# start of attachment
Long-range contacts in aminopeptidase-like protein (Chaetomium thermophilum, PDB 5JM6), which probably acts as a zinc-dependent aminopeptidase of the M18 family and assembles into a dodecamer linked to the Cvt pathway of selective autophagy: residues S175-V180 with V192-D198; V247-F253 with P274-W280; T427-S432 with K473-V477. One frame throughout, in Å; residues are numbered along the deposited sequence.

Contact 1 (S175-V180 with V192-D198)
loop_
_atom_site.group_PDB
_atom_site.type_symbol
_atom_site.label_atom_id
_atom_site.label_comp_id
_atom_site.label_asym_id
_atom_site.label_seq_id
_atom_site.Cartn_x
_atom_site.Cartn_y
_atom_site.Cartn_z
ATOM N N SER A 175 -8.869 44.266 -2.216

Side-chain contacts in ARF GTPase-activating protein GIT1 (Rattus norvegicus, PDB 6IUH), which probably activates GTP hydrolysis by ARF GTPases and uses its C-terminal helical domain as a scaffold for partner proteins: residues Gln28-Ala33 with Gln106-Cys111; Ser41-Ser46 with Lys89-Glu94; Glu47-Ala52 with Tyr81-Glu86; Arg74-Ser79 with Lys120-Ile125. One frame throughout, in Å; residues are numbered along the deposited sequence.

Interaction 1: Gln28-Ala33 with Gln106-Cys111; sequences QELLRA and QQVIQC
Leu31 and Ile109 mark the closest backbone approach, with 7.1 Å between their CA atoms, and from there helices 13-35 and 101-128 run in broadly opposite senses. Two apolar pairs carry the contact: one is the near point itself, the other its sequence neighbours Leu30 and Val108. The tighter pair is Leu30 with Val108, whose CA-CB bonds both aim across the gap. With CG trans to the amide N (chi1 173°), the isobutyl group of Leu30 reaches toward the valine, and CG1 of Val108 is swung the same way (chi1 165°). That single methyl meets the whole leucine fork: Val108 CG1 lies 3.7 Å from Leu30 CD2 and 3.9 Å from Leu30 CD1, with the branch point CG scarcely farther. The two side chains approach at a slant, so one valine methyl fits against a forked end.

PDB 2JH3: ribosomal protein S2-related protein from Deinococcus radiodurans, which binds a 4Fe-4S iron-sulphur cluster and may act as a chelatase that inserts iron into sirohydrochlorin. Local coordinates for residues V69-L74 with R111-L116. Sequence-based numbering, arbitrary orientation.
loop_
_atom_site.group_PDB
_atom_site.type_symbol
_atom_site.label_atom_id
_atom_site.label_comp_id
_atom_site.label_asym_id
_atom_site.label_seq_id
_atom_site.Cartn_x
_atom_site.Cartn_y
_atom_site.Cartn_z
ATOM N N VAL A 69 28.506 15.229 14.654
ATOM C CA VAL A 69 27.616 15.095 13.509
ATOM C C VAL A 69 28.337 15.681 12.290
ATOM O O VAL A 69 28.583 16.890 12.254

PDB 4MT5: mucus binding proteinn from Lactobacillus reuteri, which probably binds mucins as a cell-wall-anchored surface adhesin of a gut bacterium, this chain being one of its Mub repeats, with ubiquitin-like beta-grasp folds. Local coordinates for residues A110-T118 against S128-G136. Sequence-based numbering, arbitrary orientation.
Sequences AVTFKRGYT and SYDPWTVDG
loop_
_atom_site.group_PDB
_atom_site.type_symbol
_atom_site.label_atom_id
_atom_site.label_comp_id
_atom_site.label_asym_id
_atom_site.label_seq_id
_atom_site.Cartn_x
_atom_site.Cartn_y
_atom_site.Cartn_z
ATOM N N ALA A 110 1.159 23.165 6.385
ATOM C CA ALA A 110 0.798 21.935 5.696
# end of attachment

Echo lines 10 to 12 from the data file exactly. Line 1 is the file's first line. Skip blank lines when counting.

_atom_site.Cartn_x
_atom_site.Cartn_y
_atom_site.Cartn_z